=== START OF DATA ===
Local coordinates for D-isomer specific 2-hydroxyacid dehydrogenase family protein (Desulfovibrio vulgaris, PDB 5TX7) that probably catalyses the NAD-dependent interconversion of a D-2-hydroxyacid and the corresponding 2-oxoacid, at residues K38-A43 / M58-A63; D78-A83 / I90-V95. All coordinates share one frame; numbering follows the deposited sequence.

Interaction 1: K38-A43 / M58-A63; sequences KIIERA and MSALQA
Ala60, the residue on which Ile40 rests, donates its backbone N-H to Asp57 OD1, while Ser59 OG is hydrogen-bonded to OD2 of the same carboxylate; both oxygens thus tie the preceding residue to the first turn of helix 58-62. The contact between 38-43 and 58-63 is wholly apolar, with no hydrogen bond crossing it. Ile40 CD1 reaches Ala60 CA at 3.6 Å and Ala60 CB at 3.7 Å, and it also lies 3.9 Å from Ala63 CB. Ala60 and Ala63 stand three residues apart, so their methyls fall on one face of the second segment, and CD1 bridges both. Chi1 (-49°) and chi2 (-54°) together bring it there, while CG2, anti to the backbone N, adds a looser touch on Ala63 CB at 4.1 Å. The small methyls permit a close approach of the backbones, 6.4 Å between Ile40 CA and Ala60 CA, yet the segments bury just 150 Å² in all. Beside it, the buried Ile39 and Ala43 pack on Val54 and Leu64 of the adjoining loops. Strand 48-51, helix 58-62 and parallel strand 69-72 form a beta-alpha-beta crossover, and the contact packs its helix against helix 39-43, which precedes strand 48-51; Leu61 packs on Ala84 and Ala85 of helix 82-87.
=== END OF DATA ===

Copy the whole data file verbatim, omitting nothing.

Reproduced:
Local coordinates for D-isomer specific 2-hydroxyacid dehydrogenase family protein (Desulfovibrio vulgaris, PDB 5TX7) that probably catalyses the NAD-dependent interconversion of a D-2-hydroxyacid and the corresponding 2-oxoacid, at residues K38-A43 / M58-A63; D78-A83 / I90-V95. All coordinates share one frame; numbering follows the deposited sequence.

Interaction 1: K38-A43 / M58-A63; sequences KIIERA and MSALQA
Ala60, the residue on which Ile40 rests, donates its backbone N-H to Asp57 OD1, while Ser59 OG is hydrogen-bonded to OD2 of the same carboxylate; both oxygens thus tie the preceding residue to the first turn of helix 58-62. The contact between 38-43 and 58-63 is wholly apolar, with no hydrogen bond crossing it. Ile40 CD1 reaches Ala60 CA at 3.6 Å and Ala60 CB at 3.7 Å, and it also lies 3.9 Å from Ala63 CB. Ala60 and Ala63 stand three residues apart, so their methyls fall on one face of the second segment, and CD1 bridges both. Chi1 (-49°) and chi2 (-54°) together bring it there, while CG2, anti to the backbone N, adds a looser touch on Ala63 CB at 4.1 Å. The small methyls permit a close approach of the backbones, 6.4 Å between Ile40 CA and Ala60 CA, yet the segments bury just 150 Å² in all. Beside it, the buried Ile39 and Ala43 pack on Val54 and Leu64 of the adjoining loops. Strand 48-51, helix 58-62 and parallel strand 69-72 form a beta-alpha-beta crossover, and the contact packs its helix against helix 39-43, which precedes strand 48-51; Leu61 packs on Ala84 and Ala85 of helix 82-87.